How to Improve Productivity through Delegation 

How to overcome your barriers to delegating

Improve delegation skills and become more successful!
Delegate tasks to improve efficiency

Delegation: dishing out the jobs, assigning people to tasks, entrusting a task to someone else where you remain accountable. Everyone seems to agree that delegation can be extremely beneficial for all concerned: the delegator, the delegatee and your organisation. Not only does it improve the efficiency and productivity of your team, it significantly expands the flexibility of operations leading to higher profitability.

So, having established that, why don’t we do it? During training, I usually ask 2 questions: who, in their current role, has the opportunity to delegate tasks (many hands raised)? And who actually does it (not so many hands this time)?

Why the reluctance?

Let’s take a look at some classic get-out clauses offered up when you know you should be delegating:

I can do it quicker myself

If true, it’s a very short-term truth. How does anybody learn to do anything? Given the opportunity to practice, the new skill becomes embedded and we pick up the pace.

I can do it better than you

Nice try! As above, with practice and repetition, not only will someone’s speed increase, but also the level of quality.

You might do it better than me

Some people are terrified of being embarrassed, but who cares who gets the job done, as long as it’s done well? It’s a team effort isn’t it? Identifying someone better than you to do it just makes you a good delegator.

It’s risky – you might do it wrong

Do we delegate the task, then abandon the staff member? No, we just need to agree on the monitoring/review process. Shall we meet up once a day for 5 minutes, to see how you’re doing? Agree on the process and stick to it. That way we can minimise the potential for disaster or catastrophe.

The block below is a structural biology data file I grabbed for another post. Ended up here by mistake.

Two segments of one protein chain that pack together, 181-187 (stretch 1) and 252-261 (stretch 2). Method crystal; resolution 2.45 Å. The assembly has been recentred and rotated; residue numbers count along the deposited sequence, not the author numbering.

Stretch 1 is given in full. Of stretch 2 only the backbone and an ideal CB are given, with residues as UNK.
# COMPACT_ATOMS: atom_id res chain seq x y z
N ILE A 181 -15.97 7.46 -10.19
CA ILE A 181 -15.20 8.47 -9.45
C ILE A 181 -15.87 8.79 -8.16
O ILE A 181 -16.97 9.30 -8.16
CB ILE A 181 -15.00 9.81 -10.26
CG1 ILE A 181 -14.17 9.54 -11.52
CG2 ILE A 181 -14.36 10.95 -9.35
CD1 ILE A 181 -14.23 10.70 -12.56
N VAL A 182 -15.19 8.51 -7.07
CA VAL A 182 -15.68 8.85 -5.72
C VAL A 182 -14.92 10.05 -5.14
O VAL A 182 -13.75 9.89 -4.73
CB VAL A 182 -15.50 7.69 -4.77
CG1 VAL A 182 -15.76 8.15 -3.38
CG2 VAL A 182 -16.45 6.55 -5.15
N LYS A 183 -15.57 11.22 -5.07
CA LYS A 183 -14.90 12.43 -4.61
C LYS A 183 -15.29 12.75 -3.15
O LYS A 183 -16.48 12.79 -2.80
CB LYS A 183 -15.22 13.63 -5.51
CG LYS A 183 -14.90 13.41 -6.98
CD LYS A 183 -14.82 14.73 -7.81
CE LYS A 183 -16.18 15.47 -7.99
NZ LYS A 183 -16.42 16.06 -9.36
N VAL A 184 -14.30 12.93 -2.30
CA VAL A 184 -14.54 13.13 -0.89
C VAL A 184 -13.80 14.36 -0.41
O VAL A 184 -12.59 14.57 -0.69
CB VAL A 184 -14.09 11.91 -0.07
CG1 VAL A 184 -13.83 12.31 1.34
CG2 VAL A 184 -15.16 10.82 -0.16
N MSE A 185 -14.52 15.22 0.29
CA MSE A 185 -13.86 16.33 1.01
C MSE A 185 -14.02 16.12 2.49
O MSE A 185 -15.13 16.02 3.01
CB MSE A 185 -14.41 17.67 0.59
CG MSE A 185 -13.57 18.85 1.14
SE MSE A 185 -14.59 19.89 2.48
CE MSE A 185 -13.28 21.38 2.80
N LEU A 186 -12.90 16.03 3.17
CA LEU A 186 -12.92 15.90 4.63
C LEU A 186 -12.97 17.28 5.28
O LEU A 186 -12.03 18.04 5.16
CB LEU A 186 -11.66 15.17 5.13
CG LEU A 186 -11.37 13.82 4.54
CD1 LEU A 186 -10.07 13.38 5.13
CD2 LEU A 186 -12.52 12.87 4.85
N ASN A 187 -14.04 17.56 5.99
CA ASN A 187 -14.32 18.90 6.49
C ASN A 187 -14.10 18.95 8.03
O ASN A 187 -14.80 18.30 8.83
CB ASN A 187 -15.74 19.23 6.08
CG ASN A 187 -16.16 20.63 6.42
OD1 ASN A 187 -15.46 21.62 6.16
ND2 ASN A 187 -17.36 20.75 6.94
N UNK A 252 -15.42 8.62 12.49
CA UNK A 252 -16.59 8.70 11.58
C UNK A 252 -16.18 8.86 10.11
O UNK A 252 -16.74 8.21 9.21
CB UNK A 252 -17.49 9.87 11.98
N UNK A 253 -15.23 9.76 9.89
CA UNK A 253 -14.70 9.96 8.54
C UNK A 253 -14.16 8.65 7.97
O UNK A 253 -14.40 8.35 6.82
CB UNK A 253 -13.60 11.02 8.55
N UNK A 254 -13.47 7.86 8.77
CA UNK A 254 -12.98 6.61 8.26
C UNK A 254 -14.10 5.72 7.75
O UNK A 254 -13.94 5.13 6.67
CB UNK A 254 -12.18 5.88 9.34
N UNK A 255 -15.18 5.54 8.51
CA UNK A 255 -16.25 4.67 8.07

I won’t be needed any more

Some people believe they can delegate their way out of their job. Will their boss think they’re not needed anymore if they delegate all their tasks?

Which leads to an important question – should we try to delegate every item on our to do list? Of course not – the theory is to delegate everything that can be, so we can focus on those tasks which cannot. This includes anything for a manager’s eyes only, like who gets promoted, who gets a pay rise, planning, disciplinary matters, setting goals etc.

I’ll be unpopular – only dishing out the dull jobs

Dull according to whom? Usually the manager, who has had to do the job every 10 minutes for the last 3 years and is sick of it. Don’t assume too much here – your team may be keen to try some new jobs, so always have the conversation and discuss possibilities.


If you were feeling like the most reluctant delegator ever, you might give the above reasons to justify your lack of delegation. But all these arguments can be overcome by adopting a different, more positive perspective.

Overall, and if done correctly, the process of delegation can be extremely beneficial for everyone involved. Give delegating a chance, and you will see productivity wins immediately!